What is endo?
Endometriosis is a disease where tissue similar to the uterine lining (but not the same as) is found outside of the uterus and on other parts of the body causing pain, infertility and organ dysfunction.
Endo is complex and incurable. It affects one in ten people assigned female at birth – including trans, non-binary and non-conforming people. And while rare, it has also been found in cis males. Endometriosis is not a period disease, and it affects both menstruating and non-menstruating people.
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What are endo symptoms?
Endometriosis symptoms are chronic in nature and vary individually:
non-menstrual pelvic pain
pain with menstruation and/or ovulation
organ dysfunction and/or failure
back, sciatic and/or leg pain
headaches and/or migraines
painful intercourse or bleeding with intercourse
gastro-intestinal issues (nausea, bloating, diarrhea and/or constipation)
painful bowel movements
extreme bloating (endo belly)
incontinence, frequent urination and/or burning with urination
subsequent grief, loss, depression and/or anxiety
Where is endo found?
Endo is found on pelvic and extra-pelvic organs alike. Pelvic endometriosis is traditionally defined as lesions of the Fallopian tubes, ovaries and local peritoneum. And extra-pelvic endometriosis (not rare) is wide-ranging and refers to disease on the gastrointestinal tract, urinary tract, pulmonary system, skin and central nervous system. While rare, endometriosis has even been found on the brain.
How is endo diagnosed?
On average it takes an individual ten years to be diagnosed for endometriosis. The systematic dismissal and normalization of menstrual related pain, lack of technology and education to identify the disease on imaging, morally corrupt pharmaceutical companies and rampant misinformation within the medical community is largely to blame.
While your provider could suspect the presence of endo, the only way to definitively diagnose endometriosis is through surgery, and a biopsy with a pathology confirmation.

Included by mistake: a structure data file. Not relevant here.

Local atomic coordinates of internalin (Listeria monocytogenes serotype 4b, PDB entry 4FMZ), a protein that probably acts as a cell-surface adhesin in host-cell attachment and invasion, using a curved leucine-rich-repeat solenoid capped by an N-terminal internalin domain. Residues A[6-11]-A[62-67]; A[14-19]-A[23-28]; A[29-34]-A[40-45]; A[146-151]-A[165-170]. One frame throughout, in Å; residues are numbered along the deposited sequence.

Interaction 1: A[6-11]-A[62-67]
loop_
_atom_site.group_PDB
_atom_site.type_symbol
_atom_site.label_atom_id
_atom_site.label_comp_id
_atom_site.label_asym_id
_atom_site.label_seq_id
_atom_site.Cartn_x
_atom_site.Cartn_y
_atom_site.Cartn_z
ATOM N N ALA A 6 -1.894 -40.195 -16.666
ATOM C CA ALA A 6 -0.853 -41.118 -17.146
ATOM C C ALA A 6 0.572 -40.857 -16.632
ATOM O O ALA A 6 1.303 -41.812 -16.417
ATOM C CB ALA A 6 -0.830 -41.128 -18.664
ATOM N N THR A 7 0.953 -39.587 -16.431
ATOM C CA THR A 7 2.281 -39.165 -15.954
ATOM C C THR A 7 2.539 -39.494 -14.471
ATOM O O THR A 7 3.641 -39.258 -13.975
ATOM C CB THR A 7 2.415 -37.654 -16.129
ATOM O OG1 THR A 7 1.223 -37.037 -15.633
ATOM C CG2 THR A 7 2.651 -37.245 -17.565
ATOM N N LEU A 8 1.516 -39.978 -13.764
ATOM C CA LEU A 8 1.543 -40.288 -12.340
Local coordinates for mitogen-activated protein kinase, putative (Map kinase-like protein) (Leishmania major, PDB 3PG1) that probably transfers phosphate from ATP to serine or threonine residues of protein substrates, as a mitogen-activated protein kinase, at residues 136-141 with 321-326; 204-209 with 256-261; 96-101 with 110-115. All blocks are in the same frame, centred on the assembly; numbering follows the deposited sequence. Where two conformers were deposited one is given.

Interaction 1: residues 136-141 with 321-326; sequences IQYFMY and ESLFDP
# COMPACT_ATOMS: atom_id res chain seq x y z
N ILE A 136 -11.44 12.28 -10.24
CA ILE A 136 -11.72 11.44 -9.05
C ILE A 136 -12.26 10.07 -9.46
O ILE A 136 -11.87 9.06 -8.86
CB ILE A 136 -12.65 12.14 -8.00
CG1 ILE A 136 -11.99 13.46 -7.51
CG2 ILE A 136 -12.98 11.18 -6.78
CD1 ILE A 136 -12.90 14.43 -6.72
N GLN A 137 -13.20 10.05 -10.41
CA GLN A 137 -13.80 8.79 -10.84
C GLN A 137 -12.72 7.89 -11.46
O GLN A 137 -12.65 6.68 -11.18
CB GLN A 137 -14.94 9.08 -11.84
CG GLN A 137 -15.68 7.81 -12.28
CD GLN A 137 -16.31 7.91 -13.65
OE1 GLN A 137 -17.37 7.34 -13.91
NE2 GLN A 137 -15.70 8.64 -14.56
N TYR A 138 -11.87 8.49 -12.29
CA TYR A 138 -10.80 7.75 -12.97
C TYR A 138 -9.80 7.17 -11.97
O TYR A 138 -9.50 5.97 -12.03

How is endo treated?
Surgery with an endometriosis excision specialist is the gold standard treatment of care.
It can be challenging to find a specialist, but it’s important to keep in mind that OBGYNs are not trained to treat endometriosis and finding a specialist is imperative. Feel free to drop me a message if you need more assistance or have any questions finding adequate care.
How are endo symptoms managed?
People with endometriosis require a multidisciplinary approach to manage their symptoms.
Provider may prescribe pain medication, hormonal birth control or hormonal medications to induce a menopausal state (Orilissa, Lupon, etc.). And it’s important to understand that these manage symptoms. They do not treat disease.
Other symptom management can be found through lifestyle changes like eating an anti-inflammatory and nutrient-dense diet and reducing the chemicals in your food, body care and home cleaning products. And holistic tools including behavioral therapy, pelvic floor therapy, acupuncture and massage. As well as yoga, stretching, walking, hiking, nature bathing, CBD and cannabis (wherever legal).
Management tools, whether medications or lifestyle changes, will not make endometriosis go away. They are used to manage the disease. If you’ve adopted all or some of these and you don’t feel relief it is important to remember this is not your fault. They don’t work for everyone, all of the time. They also require privilege, dedication, time, energy and education, and not all people with endo have access to them.
This information is not intended to diagnose, treat, cure or prevent any disease.
The Center For Endometriosis Care
Sunday 6th of September 2020
I'm sorry to hear of your pain. Thank you for educating us!
Thursday 23rd of May 2019
I came to your blog for recipes and stumbled across this page. It took me 12 years to get diagnosed with (stage 4) endometriosis because doctors wouldn't listen. And 14 years to get my hysterectomy, although, it didn't solve the problem it helped some. The adhesions from the endo had completely trapped my appendix, hiding the appendicitis I'd had for a while too. People don't know all the things it can do so it's great to see someone talking about it.
Thursday 25th of April 2019
Thank you for sharing! This is my first time visiting your page and this is the first article I read because of my experience with endo. I started eating vegetarian and partially vegan because I needed to manage it on my own due to no good treatment medically. My changed diet has worked wonders the past few years! Looking forward to continuing it with your recipes!
Tuesday 7th of May 2019
Hi Jana - I'm really happy you found my blog, and I hope I'll continue to inspire you to eat plant-based. I am sending you all the endo love, warrior sister, xo.
Monday 8th of April 2019
Thank you for increasing endo awareness and visibility. You’re doing a very good thing, Sher.
Tuesday 2nd of April 2019
Thank you so much for sharing your reality with us. I love you!